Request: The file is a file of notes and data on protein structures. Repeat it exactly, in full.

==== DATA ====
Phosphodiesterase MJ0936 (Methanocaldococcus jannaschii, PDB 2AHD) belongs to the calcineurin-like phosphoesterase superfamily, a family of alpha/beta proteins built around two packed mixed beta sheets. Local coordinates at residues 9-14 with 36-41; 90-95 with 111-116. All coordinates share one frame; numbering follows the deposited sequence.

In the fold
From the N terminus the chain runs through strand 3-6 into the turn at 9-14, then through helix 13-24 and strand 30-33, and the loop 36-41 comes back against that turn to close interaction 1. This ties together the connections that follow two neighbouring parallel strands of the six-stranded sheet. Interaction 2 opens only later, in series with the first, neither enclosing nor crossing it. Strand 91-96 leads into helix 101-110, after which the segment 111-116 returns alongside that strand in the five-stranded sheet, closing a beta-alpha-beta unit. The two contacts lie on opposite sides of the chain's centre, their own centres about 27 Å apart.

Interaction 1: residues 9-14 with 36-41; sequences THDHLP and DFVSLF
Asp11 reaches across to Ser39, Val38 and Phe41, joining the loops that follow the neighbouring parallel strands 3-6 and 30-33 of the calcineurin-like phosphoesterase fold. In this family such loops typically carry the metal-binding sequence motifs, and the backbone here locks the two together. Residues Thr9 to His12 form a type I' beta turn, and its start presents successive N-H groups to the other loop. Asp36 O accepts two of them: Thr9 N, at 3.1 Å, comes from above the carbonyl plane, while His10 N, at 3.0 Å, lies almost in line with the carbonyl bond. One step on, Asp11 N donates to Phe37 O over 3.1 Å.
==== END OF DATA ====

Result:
Phosphodiesterase MJ0936 (Methanocaldococcus jannaschii, PDB 2AHD) belongs to the calcineurin-like phosphoesterase superfamily, a family of alpha/beta proteins built around two packed mixed beta sheets. Local coordinates at residues 9-14 with 36-41; 90-95 with 111-116. All coordinates share one frame; numbering follows the deposited sequence.

In the fold
From the N terminus the chain runs through strand 3-6 into the turn at 9-14, then through helix 13-24 and strand 30-33, and the loop 36-41 comes back against that turn to close interaction 1. This ties together the connections that follow two neighbouring parallel strands of the six-stranded sheet. Interaction 2 opens only later, in series with the first, neither enclosing nor crossing it. Strand 91-96 leads into helix 101-110, after which the segment 111-116 returns alongside that strand in the five-stranded sheet, closing a beta-alpha-beta unit. The two contacts lie on opposite sides of the chain's centre, their own centres about 27 Å apart.

Interaction 1: residues 9-14 with 36-41; sequences THDHLP and DFVSLF
Asp11 reaches across to Ser39, Val38 and Phe41, joining the loops that follow the neighbouring parallel strands 3-6 and 30-33 of the calcineurin-like phosphoesterase fold. In this family such loops typically carry the metal-binding sequence motifs, and the backbone here locks the two together. Residues Thr9 to His12 form a type I' beta turn, and its start presents successive N-H groups to the other loop. Asp36 O accepts two of them: Thr9 N, at 3.1 Å, comes from above the carbonyl plane, while His10 N, at 3.0 Å, lies almost in line with the carbonyl bond. One step on, Asp11 N donates to Phe37 O over 3.1 Å.